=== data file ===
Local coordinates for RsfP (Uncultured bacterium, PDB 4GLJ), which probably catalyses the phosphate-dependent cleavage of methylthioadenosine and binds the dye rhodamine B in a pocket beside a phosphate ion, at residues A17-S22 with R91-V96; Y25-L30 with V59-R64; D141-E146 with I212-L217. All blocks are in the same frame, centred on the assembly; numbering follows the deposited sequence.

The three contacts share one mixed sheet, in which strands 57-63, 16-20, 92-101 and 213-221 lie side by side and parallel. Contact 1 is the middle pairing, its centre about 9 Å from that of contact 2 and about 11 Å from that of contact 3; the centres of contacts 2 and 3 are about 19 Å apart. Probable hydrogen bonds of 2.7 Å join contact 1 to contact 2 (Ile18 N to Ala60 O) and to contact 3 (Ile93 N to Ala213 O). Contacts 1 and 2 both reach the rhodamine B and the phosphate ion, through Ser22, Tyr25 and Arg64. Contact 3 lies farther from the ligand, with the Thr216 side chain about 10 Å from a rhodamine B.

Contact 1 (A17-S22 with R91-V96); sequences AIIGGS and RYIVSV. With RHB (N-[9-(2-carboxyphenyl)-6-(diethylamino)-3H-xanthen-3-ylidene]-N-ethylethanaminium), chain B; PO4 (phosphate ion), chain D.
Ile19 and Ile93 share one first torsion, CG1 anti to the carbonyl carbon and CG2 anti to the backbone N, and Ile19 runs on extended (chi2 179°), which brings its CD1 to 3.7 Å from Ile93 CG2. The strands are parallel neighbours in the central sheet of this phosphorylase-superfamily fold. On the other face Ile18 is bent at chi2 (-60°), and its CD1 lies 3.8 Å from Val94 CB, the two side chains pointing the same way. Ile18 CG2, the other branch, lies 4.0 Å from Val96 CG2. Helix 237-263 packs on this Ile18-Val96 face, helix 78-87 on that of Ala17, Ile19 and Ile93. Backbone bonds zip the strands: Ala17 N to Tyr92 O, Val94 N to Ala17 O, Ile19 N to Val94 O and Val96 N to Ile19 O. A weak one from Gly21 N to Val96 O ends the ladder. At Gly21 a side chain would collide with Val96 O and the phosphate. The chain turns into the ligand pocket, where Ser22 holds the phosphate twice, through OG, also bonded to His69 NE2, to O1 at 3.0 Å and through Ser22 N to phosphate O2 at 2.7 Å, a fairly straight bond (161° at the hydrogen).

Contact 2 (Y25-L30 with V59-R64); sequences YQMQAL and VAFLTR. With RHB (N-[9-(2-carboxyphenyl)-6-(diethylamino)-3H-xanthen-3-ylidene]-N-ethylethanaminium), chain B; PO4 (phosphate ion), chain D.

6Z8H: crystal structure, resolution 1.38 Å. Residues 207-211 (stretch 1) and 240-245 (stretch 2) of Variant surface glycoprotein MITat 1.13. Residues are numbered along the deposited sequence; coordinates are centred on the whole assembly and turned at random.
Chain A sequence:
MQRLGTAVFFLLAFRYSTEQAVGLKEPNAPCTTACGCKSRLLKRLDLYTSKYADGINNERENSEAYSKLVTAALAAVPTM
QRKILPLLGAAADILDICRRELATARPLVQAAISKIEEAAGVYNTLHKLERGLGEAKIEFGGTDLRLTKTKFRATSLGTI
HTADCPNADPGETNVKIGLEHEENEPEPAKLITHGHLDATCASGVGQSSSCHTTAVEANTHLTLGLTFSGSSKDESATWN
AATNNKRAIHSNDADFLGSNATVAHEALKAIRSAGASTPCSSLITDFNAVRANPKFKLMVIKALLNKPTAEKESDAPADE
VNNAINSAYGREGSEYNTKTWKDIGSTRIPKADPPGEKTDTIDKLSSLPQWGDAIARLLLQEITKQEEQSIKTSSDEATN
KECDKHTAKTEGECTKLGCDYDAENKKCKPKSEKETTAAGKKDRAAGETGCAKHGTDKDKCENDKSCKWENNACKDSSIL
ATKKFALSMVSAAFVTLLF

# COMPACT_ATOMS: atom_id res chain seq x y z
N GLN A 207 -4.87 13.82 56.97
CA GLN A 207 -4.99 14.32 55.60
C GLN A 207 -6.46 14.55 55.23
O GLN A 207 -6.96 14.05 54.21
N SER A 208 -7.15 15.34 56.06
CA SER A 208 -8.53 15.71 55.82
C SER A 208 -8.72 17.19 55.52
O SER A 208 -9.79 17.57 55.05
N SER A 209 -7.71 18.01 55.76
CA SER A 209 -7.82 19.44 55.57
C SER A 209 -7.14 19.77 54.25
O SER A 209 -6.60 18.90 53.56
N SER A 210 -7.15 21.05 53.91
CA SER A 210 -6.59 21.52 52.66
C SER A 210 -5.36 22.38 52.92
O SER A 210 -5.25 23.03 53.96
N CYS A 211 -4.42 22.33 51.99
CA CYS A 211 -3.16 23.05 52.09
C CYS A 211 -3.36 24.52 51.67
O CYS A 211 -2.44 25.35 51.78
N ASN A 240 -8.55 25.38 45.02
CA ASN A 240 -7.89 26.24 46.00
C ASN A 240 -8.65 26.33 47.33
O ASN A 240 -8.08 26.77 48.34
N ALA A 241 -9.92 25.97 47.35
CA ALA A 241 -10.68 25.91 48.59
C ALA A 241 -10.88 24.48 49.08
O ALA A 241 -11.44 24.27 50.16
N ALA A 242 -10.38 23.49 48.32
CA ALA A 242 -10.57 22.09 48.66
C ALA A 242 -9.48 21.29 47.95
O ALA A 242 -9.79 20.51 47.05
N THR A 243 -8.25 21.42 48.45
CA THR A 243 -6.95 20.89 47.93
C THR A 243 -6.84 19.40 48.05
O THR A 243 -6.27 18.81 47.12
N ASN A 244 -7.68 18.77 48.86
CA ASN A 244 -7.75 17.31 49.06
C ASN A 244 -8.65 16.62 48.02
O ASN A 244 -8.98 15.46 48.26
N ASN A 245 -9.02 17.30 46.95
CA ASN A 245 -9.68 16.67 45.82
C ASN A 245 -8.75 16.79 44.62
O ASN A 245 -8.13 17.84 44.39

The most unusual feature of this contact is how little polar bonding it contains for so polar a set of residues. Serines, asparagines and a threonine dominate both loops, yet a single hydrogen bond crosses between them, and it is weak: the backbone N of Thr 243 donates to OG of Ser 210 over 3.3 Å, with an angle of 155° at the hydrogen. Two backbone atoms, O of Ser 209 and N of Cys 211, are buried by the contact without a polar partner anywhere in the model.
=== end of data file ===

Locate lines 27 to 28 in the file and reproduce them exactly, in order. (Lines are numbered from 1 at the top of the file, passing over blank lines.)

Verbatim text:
O SER A 209 -6.60 18.90 53.56
N SER A 210 -7.15 21.05 53.91